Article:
Forming within the city limits of San Antonio, the San Antonio River flows about 236 miles to its Guadalupe River confluence near the Town of Tivoli. The upper reach of about 48 miles begins at the headwaters and flows southeast down to Floresville. Unfortunately, recreational paddling within the San Antonio city limits is prohibited, and the river is commercialized for the Riverwalk, motorized gondolas and paddleboats that serve the tourism industry in the Alamo City. The actual riverbed has been diverted and channelized to provide the concrete path the waters of the river take through downtown San Antonio. The river is fed by inflow from the Medina River and numerous smaller creeks and streams in the southern Hill Country area of Central Texas.
The river is primarily a coastal, flatwater river without significant rapids or waterfall drops. While usually having adequate water for paddling canoes and kayaks, the river is characterized by high, steep, often muddy banks that make ingress and egress difficult. Numerous crossing roads afford plenty of access points for those wanting to avail themselves of paddling opportunities when other regional rivers are too low. Log jams are always a possible impediment, and paddlers should be aware of them, as well as the possibility of snakes that nest in tree and brush debris piles, though they are not known to present any significant problems for careful paddlers.
Bexar and Wilson Counties, starting in San Antonio and ending at Floresville about 48 miles to the southeast. Most of this reach flows through generally remote and undeveloped land, though San Antonio is starting to expand to the south.
Dallas miles; Austin miles; San Antonio 5 miles; Houston miles; Oklahoma City miles; Little Rock miles; Kansas City miles; Albuquerque miles; Phoenix miles; Denver miles; Salt Lake City miles (all distances are approximate and depend upon starting point, destination to the put-in at the river and route taken.)
Water quality is generally good to very good, though some pollution may occasionally occur from urban run-off. Flow is almost always adequate for paddling lightly loaded canoes and kayaks, though the river will tend to run very low during hot summer months or periods of prolonged drought.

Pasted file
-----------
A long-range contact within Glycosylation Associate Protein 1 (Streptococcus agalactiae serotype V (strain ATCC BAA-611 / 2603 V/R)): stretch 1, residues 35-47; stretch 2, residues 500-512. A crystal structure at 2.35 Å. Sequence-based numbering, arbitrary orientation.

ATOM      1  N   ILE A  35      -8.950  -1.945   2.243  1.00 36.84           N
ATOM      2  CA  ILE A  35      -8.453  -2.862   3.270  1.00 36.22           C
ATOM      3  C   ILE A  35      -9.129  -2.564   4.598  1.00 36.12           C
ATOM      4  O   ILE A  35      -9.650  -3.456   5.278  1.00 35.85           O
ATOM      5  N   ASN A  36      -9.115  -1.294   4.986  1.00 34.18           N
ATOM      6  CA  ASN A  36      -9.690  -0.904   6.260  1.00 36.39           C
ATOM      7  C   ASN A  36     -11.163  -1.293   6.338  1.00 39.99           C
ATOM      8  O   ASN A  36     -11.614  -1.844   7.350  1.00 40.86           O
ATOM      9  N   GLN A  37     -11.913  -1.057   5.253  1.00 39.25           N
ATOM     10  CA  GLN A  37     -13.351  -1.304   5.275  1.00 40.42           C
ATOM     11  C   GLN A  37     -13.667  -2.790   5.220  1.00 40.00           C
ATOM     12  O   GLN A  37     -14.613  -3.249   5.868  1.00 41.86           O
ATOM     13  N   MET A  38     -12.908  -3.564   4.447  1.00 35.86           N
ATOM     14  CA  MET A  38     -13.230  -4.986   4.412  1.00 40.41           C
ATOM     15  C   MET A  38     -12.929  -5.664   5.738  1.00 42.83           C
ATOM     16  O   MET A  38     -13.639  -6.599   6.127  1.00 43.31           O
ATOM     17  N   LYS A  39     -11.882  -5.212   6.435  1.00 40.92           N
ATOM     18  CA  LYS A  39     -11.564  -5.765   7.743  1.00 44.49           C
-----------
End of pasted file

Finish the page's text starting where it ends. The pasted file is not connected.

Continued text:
Weather and flow conditions permitting, the best times to paddle this reach of the San Antonio River are from mid-fall through late spring. Summers will be very hot and humid, with little shade from the South Texas sun.
Log jams and brush debris piles are the primary hazards to navigation along this reach of the San Antonio River. There are no rapids or waterfalls of any consequence with which to contend. During summer months the heat and humidity should be considered hazards to teh human body, though not necessarily to navigation.
(All points start south of Loop 410 and the San Antonio city limit) Blue Wing Road, between US Highway 181 and FM 1937; Below the IH 37 bridge just west of Elmendorf; Loop 1604 bridge just south of Elmendorf; Wilson County Road 125FM 3444 bridge just south of Calaveras; Wilson County Road 120 just southeast of Calaveras; Wilson County Road 177 just northwest of Floresville; FM 536 bridge in Floresville; and SH 97 in Floresville at about 48.0 miles. Other access points may be available.
There are no known public or private canpgrounds, or other accommodations, available along this reach of the San Antonio River. Most property is privately owned, and camping should only be done after obtaining landowner permission.
There are no known liveries, outfitters or shuttle services operating along this reach of the San Antonio River. Bring everything you need and arrange your own shuttles. Due to the very remote nature of this run leave no valuables in cars.
The San Antonio River within the city limits of the Alamo City would be excellent for paddling if not prohibited by city ordnances against recreational boating. Below the city limits, starting at Loop 1604 and going toward Floresville, the river is a remote trip on slow-moving water. Scenery is not particularly "postcard quality" and log jams or brush piles may occasionally necessitate portages or delays in getting downriver. There are numerous access points, so trips of various lengths can be taken. Being fed by springs within the city limits of San Antonio, the river usually has adequate water for canoeing and kayaking, though droughts or summer months may reduce the amount and flow. Efforts by the Alamo City Rivermen and numerous other paddling clubs and organiations are being made to enhance the quality of the river as a navigable stream from San Antonio down through Goliad below Floresville where this reach ends. The San Antonio River may have adequate flow for trips when other rivers around it are too low to paddle.